Nutrient Behaviour in Dry and Wet Weather of Stormwater Drainage

(2009 – current)
David Choy

Stormwater is the key source of diffuse water pollution in urban areas. Elevated levels tend to cause hypoxia and a loss of biodiversity in streams and rivers. Previously, stormwater in Australia has been studied in great detail, and a secondary pollutograph has been identified beyond the storm hydrograph, where nitrogen concentrations were higher during dry weather runoff than in wet weather flow. This  research project aims to identify the factors that cause the variability of nutrient concentrations in 11 different catchments in Melbourne.

The first part of research which highlights the factors that cause the variability of nutrient levels during dry weather flow in 11 Melbourne catchments has been concluded with a paper in an advanced stage of preparation for publication. It is entitled: “Nutrient behaviour in dry weather flow of storm water drains”.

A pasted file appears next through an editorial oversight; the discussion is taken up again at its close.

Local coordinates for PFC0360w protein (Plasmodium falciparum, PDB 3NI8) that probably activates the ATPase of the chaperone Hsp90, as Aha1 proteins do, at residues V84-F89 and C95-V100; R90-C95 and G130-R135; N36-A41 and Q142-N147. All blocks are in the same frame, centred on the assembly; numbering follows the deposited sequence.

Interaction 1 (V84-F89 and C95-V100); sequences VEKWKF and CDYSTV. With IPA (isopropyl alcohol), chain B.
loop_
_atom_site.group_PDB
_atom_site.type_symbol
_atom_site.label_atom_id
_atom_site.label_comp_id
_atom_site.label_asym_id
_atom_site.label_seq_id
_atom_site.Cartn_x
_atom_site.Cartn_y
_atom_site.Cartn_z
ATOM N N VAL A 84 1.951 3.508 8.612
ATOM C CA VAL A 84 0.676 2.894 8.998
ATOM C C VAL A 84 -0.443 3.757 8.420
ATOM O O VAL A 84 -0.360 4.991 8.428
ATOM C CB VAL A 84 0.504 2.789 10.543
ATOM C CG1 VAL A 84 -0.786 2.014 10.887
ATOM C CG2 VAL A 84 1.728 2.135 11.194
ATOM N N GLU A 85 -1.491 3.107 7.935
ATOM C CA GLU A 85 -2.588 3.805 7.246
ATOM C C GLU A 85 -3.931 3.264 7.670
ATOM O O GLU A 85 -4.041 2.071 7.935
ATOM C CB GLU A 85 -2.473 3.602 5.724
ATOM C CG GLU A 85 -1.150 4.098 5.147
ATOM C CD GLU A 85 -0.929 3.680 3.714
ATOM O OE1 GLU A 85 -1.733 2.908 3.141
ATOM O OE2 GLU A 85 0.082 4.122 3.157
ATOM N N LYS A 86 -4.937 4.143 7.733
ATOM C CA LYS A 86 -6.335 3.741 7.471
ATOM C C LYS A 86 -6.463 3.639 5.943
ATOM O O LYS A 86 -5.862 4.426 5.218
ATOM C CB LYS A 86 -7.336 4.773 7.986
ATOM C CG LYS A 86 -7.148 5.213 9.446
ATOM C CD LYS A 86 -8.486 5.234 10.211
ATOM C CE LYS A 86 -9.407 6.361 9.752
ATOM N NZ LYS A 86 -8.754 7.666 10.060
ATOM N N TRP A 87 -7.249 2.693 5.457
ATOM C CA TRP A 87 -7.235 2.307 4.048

The second part of research into:  “Nutrient behaviour in wet weather (storm) flow” has just commenced.

Supervisors:

Prof Tim Fletcher, Prof Ana Deletic and Dr Belinda Hatt

Publications (link)

Link:
Ecosystem Protection, within the Ecosystem Dynamics Program